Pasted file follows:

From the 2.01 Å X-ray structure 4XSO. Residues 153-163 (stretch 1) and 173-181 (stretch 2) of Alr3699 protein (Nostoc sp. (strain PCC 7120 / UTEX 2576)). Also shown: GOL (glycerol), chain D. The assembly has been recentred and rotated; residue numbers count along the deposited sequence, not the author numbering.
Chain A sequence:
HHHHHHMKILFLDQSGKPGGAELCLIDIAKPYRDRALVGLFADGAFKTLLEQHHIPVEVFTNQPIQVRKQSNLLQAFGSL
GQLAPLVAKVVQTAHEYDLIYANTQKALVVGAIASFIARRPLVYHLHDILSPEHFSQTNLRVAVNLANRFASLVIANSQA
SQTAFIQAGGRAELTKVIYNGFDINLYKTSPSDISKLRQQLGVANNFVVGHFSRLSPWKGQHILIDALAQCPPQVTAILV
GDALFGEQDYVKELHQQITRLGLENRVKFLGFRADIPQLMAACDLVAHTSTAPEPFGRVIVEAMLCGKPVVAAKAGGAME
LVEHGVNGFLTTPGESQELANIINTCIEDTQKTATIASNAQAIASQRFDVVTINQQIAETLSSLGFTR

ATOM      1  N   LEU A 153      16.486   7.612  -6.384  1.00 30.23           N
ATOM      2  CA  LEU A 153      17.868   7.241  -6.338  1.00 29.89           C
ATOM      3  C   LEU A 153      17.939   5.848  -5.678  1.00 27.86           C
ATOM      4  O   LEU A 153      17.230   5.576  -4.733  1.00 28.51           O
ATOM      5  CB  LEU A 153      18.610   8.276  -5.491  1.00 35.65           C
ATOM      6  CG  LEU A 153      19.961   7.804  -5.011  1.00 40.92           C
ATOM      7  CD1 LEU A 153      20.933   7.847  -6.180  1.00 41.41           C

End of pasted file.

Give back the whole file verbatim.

From the 2.01 Å X-ray structure 4XSO. Residues 153-163 (stretch 1) and 173-181 (stretch 2) of Alr3699 protein (Nostoc sp. (strain PCC 7120 / UTEX 2576)). Also shown: GOL (glycerol), chain D. The assembly has been recentred and rotated; residue numbers count along the deposited sequence, not the author numbering.
Chain A sequence:
HHHHHHMKILFLDQSGKPGGAELCLIDIAKPYRDRALVGLFADGAFKTLLEQHHIPVEVFTNQPIQVRKQSNLLQAFGSL
GQLAPLVAKVVQTAHEYDLIYANTQKALVVGAIASFIARRPLVYHLHDILSPEHFSQTNLRVAVNLANRFASLVIANSQA
SQTAFIQAGGRAELTKVIYNGFDINLYKTSPSDISKLRQQLGVANNFVVGHFSRLSPWKGQHILIDALAQCPPQVTAILV
GDALFGEQDYVKELHQQITRLGLENRVKFLGFRADIPQLMAACDLVAHTSTAPEPFGRVIVEAMLCGKPVVAAKAGGAME
LVEHGVNGFLTTPGESQELANIINTCIEDTQKTATIASNAQAIASQRFDVVTINQQIAETLSSLGFTR

ATOM      1  N   LEU A 153      16.486   7.612  -6.384  1.00 30.23           N
ATOM      2  CA  LEU A 153      17.868   7.241  -6.338  1.00 29.89           C
ATOM      3  C   LEU A 153      17.939   5.848  -5.678  1.00 27.86           C
ATOM      4  O   LEU A 153      17.230   5.576  -4.733  1.00 28.51           O
ATOM      5  CB  LEU A 153      18.610   8.276  -5.491  1.00 35.65           C
ATOM      6  CG  LEU A 153      19.961   7.804  -5.011  1.00 40.92           C
ATOM      7  CD1 LEU A 153      20.933   7.847  -6.180  1.00 41.41           C